More community leaders are calling for a pause in the delivery of the Murray-Darling Basin Plan as a report has uncovered compliance failures in NSW and Queensland, and South Australia insists it will run its own royal commission.
State Member for Shepparton Suzanna Sheed has called for the Murray-Darling Basin Plan to be paused until allegations of large-scale water theft could be investigated.
Ms Sheed believed confidence in the basin plan was at an all-time low following a review that was highly critical of compliance levels in NSW and Queensland.
A fresh round of interstate bickering broke out at the weekend, with South Australian Premier Jay Weatherill announcing his state would launch its own royal commission into allegations of water theft.
‘‘The Federal Government needs to take some immediate action and pause the plan while all these reviews into allegations of water theft are sorted out,’’ Ms Sheed said.
Allegations of large-scale water theft first surfaced this year after an ABC Four Corners investigation showed a senior NSW water bureaucrat offering confidential information to irrigation lobbyists.
Just how effective a South Australian-based royal commission can be into allegations of water theft in other states has been called into question.
‘‘To have a single state running a royal commission will eventually be seen as partisan,’’ Ms Sheed said.
‘‘(Water theft allegations) is creating such a sense of disharmony among the states,’’ she said.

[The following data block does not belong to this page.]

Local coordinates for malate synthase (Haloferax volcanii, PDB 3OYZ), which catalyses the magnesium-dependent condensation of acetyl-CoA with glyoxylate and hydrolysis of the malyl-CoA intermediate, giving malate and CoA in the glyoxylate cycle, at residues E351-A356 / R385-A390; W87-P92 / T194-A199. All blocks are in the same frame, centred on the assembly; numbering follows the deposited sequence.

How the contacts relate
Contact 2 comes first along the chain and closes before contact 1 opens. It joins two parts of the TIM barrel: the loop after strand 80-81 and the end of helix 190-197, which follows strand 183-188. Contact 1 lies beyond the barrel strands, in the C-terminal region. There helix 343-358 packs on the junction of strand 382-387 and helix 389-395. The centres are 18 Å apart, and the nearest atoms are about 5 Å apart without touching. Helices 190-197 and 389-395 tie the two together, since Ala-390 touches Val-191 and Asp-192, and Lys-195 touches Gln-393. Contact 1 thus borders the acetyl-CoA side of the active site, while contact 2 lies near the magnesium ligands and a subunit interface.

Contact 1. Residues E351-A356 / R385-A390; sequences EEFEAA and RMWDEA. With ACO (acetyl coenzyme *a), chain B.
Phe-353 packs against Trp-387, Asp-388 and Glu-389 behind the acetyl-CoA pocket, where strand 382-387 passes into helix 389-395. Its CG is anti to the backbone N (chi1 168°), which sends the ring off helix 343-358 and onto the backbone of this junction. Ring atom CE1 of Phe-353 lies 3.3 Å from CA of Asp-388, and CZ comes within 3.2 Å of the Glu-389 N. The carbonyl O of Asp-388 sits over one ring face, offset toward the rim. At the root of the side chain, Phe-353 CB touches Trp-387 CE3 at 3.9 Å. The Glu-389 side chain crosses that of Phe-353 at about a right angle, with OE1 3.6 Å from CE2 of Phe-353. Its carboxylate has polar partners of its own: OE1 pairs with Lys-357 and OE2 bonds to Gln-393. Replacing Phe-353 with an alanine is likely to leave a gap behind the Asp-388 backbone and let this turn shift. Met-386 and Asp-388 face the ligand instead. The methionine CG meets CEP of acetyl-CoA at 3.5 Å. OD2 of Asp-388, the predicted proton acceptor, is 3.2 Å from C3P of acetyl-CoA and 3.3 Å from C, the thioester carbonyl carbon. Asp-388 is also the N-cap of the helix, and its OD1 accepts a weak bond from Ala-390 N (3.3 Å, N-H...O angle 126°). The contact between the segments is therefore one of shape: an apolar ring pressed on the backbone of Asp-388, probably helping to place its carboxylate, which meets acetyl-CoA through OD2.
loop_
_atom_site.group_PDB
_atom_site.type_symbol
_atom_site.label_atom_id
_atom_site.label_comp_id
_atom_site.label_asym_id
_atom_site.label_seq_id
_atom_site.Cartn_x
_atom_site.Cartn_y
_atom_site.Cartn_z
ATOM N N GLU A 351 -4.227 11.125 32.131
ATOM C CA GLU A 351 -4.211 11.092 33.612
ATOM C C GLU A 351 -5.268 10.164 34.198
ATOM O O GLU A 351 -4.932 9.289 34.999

Goulburn Murray Irrigation District Water Leadership Forum co-chair David McKenzie believed the plan should be paused for two years.
‘‘Almost everyone thinks it is not working properly,’’ Mr McKenzie said.
He said the several reviews, the South Australian royal commission and calls for judicial inquiries showed the basin plan’s implementation was ‘‘in almost complete disarray’’.
‘‘If the public think that it’s not got credibility, then it is a real problem for everyone,’’ he said.
The release of the Murray-Darling Basin Water Compliance Review on the weekend highlighted problems of weak compliance and a lack of transparency across the system.
National Irrigators Council chief executive officer Steve Whan said irrigators had zero tolerance for water theft and they supported strong action.
‘‘But this report does not, as the South Australian Premier has claimed, show documented theft,’’ Mr Whan said.
‘‘There are (according to the ABS) 9200 irrigators in the Murray-Darling Basin. This report details five unresolved complaints.
‘‘It shows the overwhelming majority of environmental water goes where it is intended. The report highlights challenges in unregulated rivers.’’
Mr Whan said the report does not justify South Australia’s attempt to stop the plan by reneging on its agreement to a process that includes the Northern Basin Review and Sustainable Diversion Limit Adjustment.